Three Sheets to the Wind: The Jolly Jack Tar and Eighteenth-Century British Masculinity
Author: Juliann Reineke
Degree: Ph.D. in Literary and Cultural Studies, Carnegie Mellon University, 2018
My dissertation traces the development of the Jolly Jack Tar, a widespread image of the common British sailor, beginning with the formal establishment of the Royal Navy in 1660 and ending in 1817 with the publication of Jane Austen’s Persuasion, a novel devoted to presenting a new model of the professional seaman. I also analyze Daniel Defoe’s Robinson Crusoe (1719), Charles Johnson’s A General History of the Robberies and Murders of the Most Notorious Pyrates (1724), Tobias Smollett’s Roderick Random (1748), and Olaudah Equiano’s The Interesting Narrative (1789) in conjunction with ephemeral cultural artifacts like songs, cartoons, newspapers, and miscellany to fill in the variable, uneven history of the novelistic Jack Tar over the course of the long 18th century.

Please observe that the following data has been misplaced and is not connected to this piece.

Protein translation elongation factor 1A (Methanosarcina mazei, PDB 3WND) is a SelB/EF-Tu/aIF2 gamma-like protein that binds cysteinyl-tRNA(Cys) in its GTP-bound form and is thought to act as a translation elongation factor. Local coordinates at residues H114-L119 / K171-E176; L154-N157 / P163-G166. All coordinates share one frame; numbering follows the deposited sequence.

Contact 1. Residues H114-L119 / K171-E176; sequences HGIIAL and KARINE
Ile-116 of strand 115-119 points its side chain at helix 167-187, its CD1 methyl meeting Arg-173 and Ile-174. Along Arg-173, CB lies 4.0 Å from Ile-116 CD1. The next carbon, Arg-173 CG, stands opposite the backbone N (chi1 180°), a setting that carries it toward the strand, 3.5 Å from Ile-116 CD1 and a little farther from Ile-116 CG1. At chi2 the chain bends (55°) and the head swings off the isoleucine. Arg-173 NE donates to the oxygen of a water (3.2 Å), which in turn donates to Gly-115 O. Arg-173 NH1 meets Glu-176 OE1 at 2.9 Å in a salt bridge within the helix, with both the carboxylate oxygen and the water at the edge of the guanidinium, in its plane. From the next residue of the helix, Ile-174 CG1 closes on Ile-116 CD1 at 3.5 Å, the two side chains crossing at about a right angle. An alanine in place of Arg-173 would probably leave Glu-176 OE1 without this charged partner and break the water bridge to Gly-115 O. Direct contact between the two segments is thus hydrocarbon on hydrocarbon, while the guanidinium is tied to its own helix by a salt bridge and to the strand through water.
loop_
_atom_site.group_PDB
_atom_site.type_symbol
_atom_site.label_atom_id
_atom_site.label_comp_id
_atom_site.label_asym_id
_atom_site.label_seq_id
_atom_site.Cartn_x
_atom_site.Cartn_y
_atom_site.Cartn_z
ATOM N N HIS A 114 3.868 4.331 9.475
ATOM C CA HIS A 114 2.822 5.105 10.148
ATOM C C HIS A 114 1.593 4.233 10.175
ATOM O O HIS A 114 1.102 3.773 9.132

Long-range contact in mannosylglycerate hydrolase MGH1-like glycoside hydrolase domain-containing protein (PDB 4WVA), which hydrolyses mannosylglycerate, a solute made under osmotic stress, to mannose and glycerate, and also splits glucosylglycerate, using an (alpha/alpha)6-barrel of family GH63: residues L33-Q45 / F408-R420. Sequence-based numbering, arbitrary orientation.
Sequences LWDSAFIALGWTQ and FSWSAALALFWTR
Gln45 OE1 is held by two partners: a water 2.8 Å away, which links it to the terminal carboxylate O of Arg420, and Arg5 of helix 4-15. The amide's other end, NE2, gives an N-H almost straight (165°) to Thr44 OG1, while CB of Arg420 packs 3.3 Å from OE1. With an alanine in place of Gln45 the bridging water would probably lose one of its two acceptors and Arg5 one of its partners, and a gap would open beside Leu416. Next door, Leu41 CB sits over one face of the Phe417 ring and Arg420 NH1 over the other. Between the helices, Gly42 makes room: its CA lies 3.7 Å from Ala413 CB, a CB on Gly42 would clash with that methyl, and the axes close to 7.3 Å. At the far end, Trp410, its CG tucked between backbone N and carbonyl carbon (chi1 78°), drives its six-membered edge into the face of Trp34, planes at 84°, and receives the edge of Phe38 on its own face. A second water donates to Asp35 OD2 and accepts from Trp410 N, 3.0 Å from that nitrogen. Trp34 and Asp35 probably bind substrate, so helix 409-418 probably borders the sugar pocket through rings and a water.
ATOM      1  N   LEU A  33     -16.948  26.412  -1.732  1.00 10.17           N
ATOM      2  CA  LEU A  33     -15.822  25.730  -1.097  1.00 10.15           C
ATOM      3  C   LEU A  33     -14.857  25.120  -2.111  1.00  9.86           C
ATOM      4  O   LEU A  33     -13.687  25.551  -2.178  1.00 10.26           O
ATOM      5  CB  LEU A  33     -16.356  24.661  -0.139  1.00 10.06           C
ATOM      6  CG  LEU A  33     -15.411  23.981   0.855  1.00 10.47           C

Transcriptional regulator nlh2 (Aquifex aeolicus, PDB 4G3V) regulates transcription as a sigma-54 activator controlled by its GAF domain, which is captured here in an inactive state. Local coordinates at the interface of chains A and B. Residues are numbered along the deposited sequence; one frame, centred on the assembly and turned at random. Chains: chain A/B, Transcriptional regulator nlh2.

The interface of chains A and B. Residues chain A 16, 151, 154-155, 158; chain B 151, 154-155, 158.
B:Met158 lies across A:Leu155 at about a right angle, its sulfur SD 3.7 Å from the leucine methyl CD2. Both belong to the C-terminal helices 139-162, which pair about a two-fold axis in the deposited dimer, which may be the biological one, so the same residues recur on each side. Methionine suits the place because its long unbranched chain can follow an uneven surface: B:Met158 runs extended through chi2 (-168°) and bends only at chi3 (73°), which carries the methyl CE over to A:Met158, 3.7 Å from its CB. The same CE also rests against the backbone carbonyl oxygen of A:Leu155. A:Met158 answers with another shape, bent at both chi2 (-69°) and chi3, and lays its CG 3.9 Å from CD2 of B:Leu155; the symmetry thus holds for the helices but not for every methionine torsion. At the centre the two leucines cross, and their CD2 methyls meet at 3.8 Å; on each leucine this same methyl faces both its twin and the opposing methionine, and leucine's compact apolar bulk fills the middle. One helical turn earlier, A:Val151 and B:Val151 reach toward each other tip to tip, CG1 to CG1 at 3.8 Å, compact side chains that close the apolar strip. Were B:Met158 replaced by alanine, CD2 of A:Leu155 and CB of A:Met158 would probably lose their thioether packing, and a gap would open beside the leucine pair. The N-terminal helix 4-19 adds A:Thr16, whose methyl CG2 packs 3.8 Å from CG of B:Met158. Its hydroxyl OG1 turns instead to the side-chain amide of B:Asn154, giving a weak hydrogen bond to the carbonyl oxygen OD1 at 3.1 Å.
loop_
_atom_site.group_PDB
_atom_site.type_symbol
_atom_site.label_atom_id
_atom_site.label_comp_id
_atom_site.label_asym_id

My analysis seeks to answer the following questions: How do fictionalized accounts of sailors (like those found in novels) reflect, challenge, or reinforce the portrayal of sailors in other cultural texts, like songs or plays? How does print culture inflect the construction of Jack Tar, particularly regarding the figure’s connection to Britain and an emergent national identity? How do literary and cultural texts represent seamen’s complicated relationship to the home and the family, particularly when seamen were, by the nature of their profession, typically far from Britain? To answer these questions, I bring together print history, performance studies, post-colonial studies, maritime history, and disability studies. I contend that the complex image of Jack Tar was a tool authors employed to advocate for a new type of British man, one who is brave, patriotic, and supportive of the homefront, but also destructive, a drunkard, and sexually promiscuous. I argue that the Tar was used by black and white sailors to craft their own self-representations and carve out a place in British society. Lastly, portrayals of Jack Tar on the British stage, in images, and in novels, particularly those published at the end of the long eighteenth century, seek to contain and reframe the potentially destabilizing effect of demobilization which resulted in thousands of seamen, many of whom disabled, returning home and lacking a clear path for reintegration. In essence, complex and often contradictory literary and cultural representations of the Tar reflected eighteenth-century Britons’ concerns over emergent masculine identities as well as anxieties of and hopes for the expanding nation.